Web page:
The saffron censorship that governs India

Zareer Masani reveals why national pride and religious sentiment trump freedom of expression
Prince Charles' 'black spider' letters to be published 'within weeks'

Prince Charles' 'black spider' letters to be published 'within weeks'

Supreme Court rules Dominic Grieve's ministerial veto was invalid
Distressed Zayn Malik fans are cutting themselves - how did fandom get so dark?

How did fandom get so dark?

Grief over Zayn Malik's exit from One Direction seemed amusing until stories of mass 'cutting' emerged. Experts tell Gillian Orr the distress is real, and the girls need support
The galaxy collisions that shed light on unseen parallel Universe

The cosmic collisions that have shed light on unseen parallel Universe

Dark matter study gives scientists insight into mystery of space
The Swedes are adding a gender-neutral pronoun to their dictionary

Swedes introduce gender-neutral pronoun

Why, asks Simon Usborne, must English still struggle awkwardly with the likes of 's/he' and 'they'?
Disney's mega money-making formula: 'Human' remakes of cartoon classics are part of a lucrative, long-term creative plan

Disney's mega money-making formula

'Human' remakes of cartoon classics are part of a lucrative, long-term creative plan
Lobster has gone mainstream with supermarket bargains for £10 or less - but is it any good?

Lobster has gone mainstream

Anthea Gerrie, raised on meaty specimens from the waters around Maine, reveals how to cook up an affordable feast
Easter 2015: 14 best decorations

14 best Easter decorations

Get into the Easter spirit with our pick of accessories, ornaments and tableware
Paul Scholes column: Gareth Bale would be a perfect fit at Manchester United and could turn them into serious title contenders next season

Paul Scholes column

Gareth Bale would be a perfect fit at Manchester United and could turn them into serious title contenders next season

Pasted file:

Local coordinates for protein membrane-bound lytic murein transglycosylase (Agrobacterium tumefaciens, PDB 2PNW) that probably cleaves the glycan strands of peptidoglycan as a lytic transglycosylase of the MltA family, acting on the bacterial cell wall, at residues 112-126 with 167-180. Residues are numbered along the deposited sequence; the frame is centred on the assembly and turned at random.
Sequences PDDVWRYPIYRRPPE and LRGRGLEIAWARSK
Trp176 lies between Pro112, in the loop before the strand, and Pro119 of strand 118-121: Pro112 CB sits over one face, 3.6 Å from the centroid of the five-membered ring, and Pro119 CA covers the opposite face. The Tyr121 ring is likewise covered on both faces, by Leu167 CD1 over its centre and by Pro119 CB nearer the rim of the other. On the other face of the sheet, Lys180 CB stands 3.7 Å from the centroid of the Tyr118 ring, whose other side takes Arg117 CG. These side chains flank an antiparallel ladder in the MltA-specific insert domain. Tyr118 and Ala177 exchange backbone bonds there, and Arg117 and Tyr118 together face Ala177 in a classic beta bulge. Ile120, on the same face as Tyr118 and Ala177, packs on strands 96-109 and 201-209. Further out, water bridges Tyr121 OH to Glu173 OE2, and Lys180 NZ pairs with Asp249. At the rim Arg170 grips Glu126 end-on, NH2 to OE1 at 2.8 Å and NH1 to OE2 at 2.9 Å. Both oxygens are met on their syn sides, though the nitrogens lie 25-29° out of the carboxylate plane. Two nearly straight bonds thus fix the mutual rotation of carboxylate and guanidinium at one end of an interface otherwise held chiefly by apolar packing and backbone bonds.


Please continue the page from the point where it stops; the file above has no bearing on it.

Inside the Kansas greenhouses where Monsanto is 'playing God' with the future of the planet

The future of GM

The greenhouses where Monsanto 'plays God' with the future of the planet
Britain's mild winters could be numbered: why global warming is leaving UK chillier

Britain's mild winters could be numbered

Gulf Stream is slowing down faster than ever, scientists say
Government gives £250,000 to Independent appeal

Government gives £250,000 to Independent appeal

Donation brings total raised by Homeless Veterans campaign to at least £1.25m
Oh dear, the most borrowed book at Bank of England library doesn't inspire confidence

The most borrowed book at Bank of England library? Oh dear

The book's fifth edition is used for Edexcel exams
Cowslips vs honeysuckle: The hunt for the UK’s favourite wildflower

Cowslips vs honeysuckle

It's the hunt for UK’s favourite wildflower
Child abuse scandal: Did a botched blackmail attempt by South African intelligence help Cyril Smith escape justice?

Did a botched blackmail attempt help Cyril Smith escape justice?

A fresh twist reveals the Liberal MP was targeted by the notorious South African intelligence agency Boss